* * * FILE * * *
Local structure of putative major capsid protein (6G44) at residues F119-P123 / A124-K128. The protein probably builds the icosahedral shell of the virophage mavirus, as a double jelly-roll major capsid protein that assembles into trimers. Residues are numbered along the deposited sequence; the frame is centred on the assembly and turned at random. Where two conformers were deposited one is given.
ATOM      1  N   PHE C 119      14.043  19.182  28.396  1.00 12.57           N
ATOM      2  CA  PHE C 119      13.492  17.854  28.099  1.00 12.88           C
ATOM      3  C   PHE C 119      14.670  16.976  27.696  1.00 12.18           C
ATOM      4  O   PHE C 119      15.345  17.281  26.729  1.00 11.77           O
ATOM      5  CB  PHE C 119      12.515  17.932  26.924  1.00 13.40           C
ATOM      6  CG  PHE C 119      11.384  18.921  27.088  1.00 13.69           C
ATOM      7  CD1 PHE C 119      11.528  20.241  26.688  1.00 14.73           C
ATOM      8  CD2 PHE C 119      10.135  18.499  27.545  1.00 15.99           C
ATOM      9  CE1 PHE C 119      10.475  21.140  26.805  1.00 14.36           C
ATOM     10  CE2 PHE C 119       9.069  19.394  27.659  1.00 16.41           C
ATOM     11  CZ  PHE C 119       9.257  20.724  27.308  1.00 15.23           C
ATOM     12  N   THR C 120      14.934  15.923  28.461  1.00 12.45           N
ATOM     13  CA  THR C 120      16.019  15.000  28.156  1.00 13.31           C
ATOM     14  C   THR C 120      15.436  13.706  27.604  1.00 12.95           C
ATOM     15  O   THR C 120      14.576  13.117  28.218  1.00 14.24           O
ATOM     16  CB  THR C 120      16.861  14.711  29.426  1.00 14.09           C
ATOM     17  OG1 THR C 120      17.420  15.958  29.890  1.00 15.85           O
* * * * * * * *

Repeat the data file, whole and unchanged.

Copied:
Local structure of putative major capsid protein (6G44) at residues F119-P123 / A124-K128. The protein probably builds the icosahedral shell of the virophage mavirus, as a double jelly-roll major capsid protein that assembles into trimers. Residues are numbered along the deposited sequence; the frame is centred on the assembly and turned at random. Where two conformers were deposited one is given.
ATOM      1  N   PHE C 119      14.043  19.182  28.396  1.00 12.57           N
ATOM      2  CA  PHE C 119      13.492  17.854  28.099  1.00 12.88           C
ATOM      3  C   PHE C 119      14.670  16.976  27.696  1.00 12.18           C
ATOM      4  O   PHE C 119      15.345  17.281  26.729  1.00 11.77           O
ATOM      5  CB  PHE C 119      12.515  17.932  26.924  1.00 13.40           C
ATOM      6  CG  PHE C 119      11.384  18.921  27.088  1.00 13.69           C
ATOM      7  CD1 PHE C 119      11.528  20.241  26.688  1.00 14.73           C
ATOM      8  CD2 PHE C 119      10.135  18.499  27.545  1.00 15.99           C
ATOM      9  CE1 PHE C 119      10.475  21.140  26.805  1.00 14.36           C
ATOM     10  CE2 PHE C 119       9.069  19.394  27.659  1.00 16.41           C
ATOM     11  CZ  PHE C 119       9.257  20.724  27.308  1.00 15.23           C
ATOM     12  N   THR C 120      14.934  15.923  28.461  1.00 12.45           N
ATOM     13  CA  THR C 120      16.019  15.000  28.156  1.00 13.31           C
ATOM     14  C   THR C 120      15.436  13.706  27.604  1.00 12.95           C
ATOM     15  O   THR C 120      14.576  13.117  28.218  1.00 14.24           O
ATOM     16  CB  THR C 120      16.861  14.711  29.426  1.00 14.09           C
ATOM     17  OG1 THR C 120      17.420  15.958  29.890  1.00 15.85           O